Absence Means Forgetting

Even if Castro were to leave for Esmeralda, Punta Alegre, or Corralillo today, he could not escape the doubt that his visit was more fruit of the pressures than of his own desires. (EFE)

14ymedio bigger14ymedio, Generation Y, Yoani Sanchez, Havana, 25 September 2017 — Most active politicians like to have their photos taken while greeting children, talking to factory workers, or visiting a disaster area. These images, seen on countless occasions, do not translate into better government performance, or even real concern, but at least they are consistent with a formal and public ritual.

More than two weeks ago, Hurricane Irma devastated countless towns in central Cuba, affected communities near the north coast and left the coastal areas of the city of Havana under water. Since then, Raúl Castro has not been to any of the affected sites and has not been seen near the houses that lost their roofs, the sidewalks filled with the furniture drying in the sun or the places sheltering some who  have no homes to return to.

In the first days of his absence, speculations focused on the octogenarian’s health and a possible indisposition making him unable to travel to the most affected areas. However, Castro had enough physical energy to go and receive Nicolás Maduro at the airport. He has chosen to take a photo with the Venezuelan president rather than with the population battered by the meteoric winds.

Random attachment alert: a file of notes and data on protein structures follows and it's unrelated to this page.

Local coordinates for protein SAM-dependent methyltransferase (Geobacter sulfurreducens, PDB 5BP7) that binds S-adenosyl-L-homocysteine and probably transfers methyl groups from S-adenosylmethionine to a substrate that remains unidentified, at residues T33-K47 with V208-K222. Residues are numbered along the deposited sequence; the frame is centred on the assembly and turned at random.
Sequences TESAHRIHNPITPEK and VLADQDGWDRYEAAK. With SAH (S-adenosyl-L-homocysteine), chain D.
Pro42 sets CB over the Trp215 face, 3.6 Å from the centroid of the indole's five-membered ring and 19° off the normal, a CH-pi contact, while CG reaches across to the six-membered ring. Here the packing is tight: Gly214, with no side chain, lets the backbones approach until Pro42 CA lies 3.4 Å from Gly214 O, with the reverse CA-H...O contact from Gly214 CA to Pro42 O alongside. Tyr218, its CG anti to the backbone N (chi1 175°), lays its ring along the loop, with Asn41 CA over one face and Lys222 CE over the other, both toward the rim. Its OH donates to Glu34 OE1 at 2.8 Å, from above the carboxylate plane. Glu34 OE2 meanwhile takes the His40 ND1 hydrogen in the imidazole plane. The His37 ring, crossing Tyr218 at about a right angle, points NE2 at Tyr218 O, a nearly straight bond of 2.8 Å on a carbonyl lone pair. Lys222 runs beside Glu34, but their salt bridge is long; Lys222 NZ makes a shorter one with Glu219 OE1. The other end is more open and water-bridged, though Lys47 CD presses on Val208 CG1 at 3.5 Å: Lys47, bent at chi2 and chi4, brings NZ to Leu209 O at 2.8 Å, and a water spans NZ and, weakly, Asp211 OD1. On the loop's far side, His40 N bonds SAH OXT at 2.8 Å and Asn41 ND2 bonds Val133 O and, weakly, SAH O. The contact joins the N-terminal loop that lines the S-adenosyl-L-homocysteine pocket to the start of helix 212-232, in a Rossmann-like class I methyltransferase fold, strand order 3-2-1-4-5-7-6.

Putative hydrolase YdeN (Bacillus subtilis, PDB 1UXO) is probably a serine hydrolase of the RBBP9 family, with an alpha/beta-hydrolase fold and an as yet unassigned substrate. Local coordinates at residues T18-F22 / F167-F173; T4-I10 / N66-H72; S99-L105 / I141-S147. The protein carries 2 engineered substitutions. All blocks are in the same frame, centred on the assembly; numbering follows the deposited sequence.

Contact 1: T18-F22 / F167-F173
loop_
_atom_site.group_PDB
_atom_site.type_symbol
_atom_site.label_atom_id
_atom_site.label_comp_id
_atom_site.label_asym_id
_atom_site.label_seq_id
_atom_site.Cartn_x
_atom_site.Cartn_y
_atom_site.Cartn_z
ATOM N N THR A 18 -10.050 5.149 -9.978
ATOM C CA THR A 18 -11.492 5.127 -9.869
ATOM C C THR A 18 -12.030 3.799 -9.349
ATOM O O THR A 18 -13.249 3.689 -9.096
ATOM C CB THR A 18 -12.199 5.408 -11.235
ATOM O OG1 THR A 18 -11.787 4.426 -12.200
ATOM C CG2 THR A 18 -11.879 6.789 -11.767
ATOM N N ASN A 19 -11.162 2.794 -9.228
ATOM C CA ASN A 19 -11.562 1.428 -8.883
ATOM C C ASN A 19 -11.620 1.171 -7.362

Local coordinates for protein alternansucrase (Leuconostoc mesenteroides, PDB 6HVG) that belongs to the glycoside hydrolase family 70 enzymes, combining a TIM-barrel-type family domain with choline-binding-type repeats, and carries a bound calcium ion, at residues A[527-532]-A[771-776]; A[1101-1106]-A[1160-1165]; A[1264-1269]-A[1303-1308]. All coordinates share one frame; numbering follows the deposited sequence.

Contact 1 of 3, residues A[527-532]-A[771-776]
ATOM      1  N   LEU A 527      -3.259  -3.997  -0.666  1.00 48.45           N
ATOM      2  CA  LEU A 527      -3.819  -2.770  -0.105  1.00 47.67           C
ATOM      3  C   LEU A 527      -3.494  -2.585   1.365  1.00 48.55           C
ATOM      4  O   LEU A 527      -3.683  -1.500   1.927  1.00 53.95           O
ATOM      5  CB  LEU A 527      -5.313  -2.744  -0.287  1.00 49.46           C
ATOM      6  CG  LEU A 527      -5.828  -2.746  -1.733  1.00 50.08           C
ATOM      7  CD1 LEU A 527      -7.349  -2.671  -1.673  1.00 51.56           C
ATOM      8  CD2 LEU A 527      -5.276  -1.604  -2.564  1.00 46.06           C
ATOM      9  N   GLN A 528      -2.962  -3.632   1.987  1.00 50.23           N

The feelings left by this distancing are contradictory. His most ardent supporters speculate that he does not want to add expenses to the national budget with a visit more symbolic than effective. Others say he is letting younger officials take his place before the cameras so that they can gain visibility before 24 February of next year, when he will step down from the presidency of the country.

His critics, however, speak of the weariness that has gripped the General after a sequence of defeats, among them not being able to end the island’s dual currency system, or to reduce corruption, or to offer Cuban workers dignified wages that can become their primary source of economic support, or to attract foreign investment. Exhaustion has taken over the leader of the Communist Party a few months before he leaves power.